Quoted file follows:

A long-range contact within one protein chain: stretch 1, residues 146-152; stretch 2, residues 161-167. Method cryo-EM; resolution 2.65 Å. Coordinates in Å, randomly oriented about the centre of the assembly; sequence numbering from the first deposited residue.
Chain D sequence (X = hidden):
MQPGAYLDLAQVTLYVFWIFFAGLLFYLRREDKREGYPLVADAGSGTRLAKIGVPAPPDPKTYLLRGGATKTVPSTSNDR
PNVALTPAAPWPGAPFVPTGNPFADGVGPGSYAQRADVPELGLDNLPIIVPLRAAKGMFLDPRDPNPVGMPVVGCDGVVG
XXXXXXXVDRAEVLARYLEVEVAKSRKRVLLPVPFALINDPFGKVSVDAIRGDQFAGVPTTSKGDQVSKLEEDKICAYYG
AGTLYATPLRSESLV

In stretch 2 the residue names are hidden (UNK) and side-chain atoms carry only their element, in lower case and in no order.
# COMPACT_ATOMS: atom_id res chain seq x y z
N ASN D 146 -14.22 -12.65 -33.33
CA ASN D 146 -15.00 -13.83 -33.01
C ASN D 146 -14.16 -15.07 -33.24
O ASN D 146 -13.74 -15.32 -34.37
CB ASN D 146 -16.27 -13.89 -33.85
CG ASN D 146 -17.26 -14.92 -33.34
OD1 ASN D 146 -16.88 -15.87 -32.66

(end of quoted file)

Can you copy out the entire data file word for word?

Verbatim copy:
A long-range contact within one protein chain: stretch 1, residues 146-152; stretch 2, residues 161-167. Method cryo-EM; resolution 2.65 Å. Coordinates in Å, randomly oriented about the centre of the assembly; sequence numbering from the first deposited residue.
Chain D sequence (X = hidden):
MQPGAYLDLAQVTLYVFWIFFAGLLFYLRREDKREGYPLVADAGSGTRLAKIGVPAPPDPKTYLLRGGATKTVPSTSNDR
PNVALTPAAPWPGAPFVPTGNPFADGVGPGSYAQRADVPELGLDNLPIIVPLRAAKGMFLDPRDPNPVGMPVVGCDGVVG
XXXXXXXVDRAEVLARYLEVEVAKSRKRVLLPVPFALINDPFGKVSVDAIRGDQFAGVPTTSKGDQVSKLEEDKICAYYG
AGTLYATPLRSESLV

In stretch 2 the residue names are hidden (UNK) and side-chain atoms carry only their element, in lower case and in no order.
# COMPACT_ATOMS: atom_id res chain seq x y z
N ASN D 146 -14.22 -12.65 -33.33
CA ASN D 146 -15.00 -13.83 -33.01
C ASN D 146 -14.16 -15.07 -33.24
O ASN D 146 -13.74 -15.32 -34.37
CB ASN D 146 -16.27 -13.89 -33.85
CG ASN D 146 -17.26 -14.92 -33.34
OD1 ASN D 146 -16.88 -15.87 -32.66